Israelis say no to suicide

February 02, 2003|By Walter Reich

WASHINGTON - Israel's Labor Party lost Tuesday's election because not enough Israelis were willing to vote for a party that had stepped into its own coffin.

True, some did vote for Labor. But most of them did so out of loyalty, habit or the sense that voting for Prime Minister Ariel Sharon's Likud or any of the other parties was either unpalatable or unthinkable. And they knew that they were voting for a political corpse that will rise only with the coming of the messiah - a messiah whose name isn't Shimon Peres, and certainly not Amram Mitzna.

It was, in fact, a campaign pledge by Labor's candidate for prime minister, Mr. Mitzna, that pounded the final nail into that corpse's coffin. Mr. Mitzna said he would negotiate with the Palestinian Authority even as Palestinian terrorism - much of which has been supported or condoned by the PA - continues.

Even the majority of Israelis who are ready to make a deal that would create a Palestinian state - even those who would accept compromises that the most dovish Israelis would have rejected not long ago - are convinced it's crazy to negotiate with those who are actively killing them. Not just crazy - suicidal. And as epidemic as the virus of suicide has become in that area, Israelis haven't yet caught it.

Why do Israelis see negotiations with Palestinians before they stop their terrorist attacks as suicidal? Not because most of them have relatives or friends, or know people who have relatives or friends, whose heads, arms or legs were blown off, whose eyes were burned blind, or whose brains, as they lie comatose in hospitals, are still pierced by nails. That makes them grieve, and it makes them angry, but it doesn't stop them from hoping that something they can do could stop those outrages.

They see negotiations during terrorism as suicidal because they're convinced that such negotiations would demonstrate to Palestinians who use or support terrorism that it works as a political tactic and that ever more demands can be made that will eventually be satisfied by Israeli negotiators desperate for a deal.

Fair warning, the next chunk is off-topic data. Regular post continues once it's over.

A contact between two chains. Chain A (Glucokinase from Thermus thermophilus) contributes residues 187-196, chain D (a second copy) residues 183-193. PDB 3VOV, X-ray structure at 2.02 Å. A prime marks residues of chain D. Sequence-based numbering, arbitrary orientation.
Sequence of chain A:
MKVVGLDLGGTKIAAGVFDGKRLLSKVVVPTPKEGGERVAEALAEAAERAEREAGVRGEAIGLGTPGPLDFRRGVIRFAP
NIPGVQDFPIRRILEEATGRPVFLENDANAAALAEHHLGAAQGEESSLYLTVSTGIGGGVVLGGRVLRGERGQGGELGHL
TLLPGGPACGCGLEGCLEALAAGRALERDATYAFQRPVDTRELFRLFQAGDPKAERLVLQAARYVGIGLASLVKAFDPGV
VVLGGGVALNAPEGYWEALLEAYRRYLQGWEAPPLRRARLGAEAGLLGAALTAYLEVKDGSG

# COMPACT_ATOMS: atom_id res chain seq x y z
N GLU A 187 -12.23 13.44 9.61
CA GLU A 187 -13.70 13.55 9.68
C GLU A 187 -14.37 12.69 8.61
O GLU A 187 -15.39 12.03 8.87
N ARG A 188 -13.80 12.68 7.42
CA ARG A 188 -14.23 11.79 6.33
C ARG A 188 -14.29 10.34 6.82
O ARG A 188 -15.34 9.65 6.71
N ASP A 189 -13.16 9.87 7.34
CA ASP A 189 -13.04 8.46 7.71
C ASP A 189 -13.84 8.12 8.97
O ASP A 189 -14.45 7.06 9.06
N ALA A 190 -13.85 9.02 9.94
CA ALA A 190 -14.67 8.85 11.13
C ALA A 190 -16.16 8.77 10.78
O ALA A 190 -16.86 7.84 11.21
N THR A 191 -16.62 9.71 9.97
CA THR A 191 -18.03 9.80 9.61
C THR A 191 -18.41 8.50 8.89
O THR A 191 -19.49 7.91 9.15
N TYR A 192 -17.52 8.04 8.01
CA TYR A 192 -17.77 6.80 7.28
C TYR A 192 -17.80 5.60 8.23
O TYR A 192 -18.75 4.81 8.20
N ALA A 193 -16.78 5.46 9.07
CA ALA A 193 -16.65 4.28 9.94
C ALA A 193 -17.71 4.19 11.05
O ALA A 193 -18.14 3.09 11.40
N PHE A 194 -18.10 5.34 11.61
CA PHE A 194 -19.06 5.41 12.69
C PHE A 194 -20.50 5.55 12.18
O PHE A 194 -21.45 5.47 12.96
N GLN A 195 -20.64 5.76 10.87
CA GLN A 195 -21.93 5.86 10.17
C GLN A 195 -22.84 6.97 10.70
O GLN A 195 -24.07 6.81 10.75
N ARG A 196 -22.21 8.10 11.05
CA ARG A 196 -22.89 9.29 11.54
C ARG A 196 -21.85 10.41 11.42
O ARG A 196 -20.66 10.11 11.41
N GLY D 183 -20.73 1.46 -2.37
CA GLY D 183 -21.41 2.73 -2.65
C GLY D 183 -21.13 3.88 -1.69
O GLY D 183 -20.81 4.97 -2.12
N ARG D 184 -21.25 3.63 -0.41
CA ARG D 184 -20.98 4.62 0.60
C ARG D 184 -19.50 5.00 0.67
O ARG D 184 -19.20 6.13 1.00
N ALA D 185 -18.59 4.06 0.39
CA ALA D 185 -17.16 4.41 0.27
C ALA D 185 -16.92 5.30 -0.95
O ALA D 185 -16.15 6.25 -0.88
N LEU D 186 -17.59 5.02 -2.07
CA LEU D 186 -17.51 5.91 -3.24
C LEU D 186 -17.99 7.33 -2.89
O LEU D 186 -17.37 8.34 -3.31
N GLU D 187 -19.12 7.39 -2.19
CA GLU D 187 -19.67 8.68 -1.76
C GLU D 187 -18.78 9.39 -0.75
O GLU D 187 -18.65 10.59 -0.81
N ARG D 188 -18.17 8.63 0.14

Since Palestinians began the current wave of violence in September 2000, Israelis have witnessed an astonishing outpouring of Palestinian conviction that the Jewish state is illegitimate and must be, and eventually will be, eliminated. And there's a growing Israeli consensus that, even if they get a state, Palestinians would continue terrorist atrocities until they achieve that goal unless they become convinced that by continuing terrorism they'll get no state or lose any state they do get.

So by advocating that Israel should reward Palestinian terrorism by negotiating even while Israeli voters are being blown up, Labor stepped into its own coffin. And Israelis aren't ready to make that party's coffin theirs - and their country's - as well.

It will take a political messiah willing to compromise on territory but not on security to revive Labor's self-interred corpse.

Walter Reich, the Yitzhak Rabin Memorial Professor of International Affairs, Ethics and Human Behavior at George Washington University, was director the United States Holocaust Memorial Museum from 1995 to 1998.

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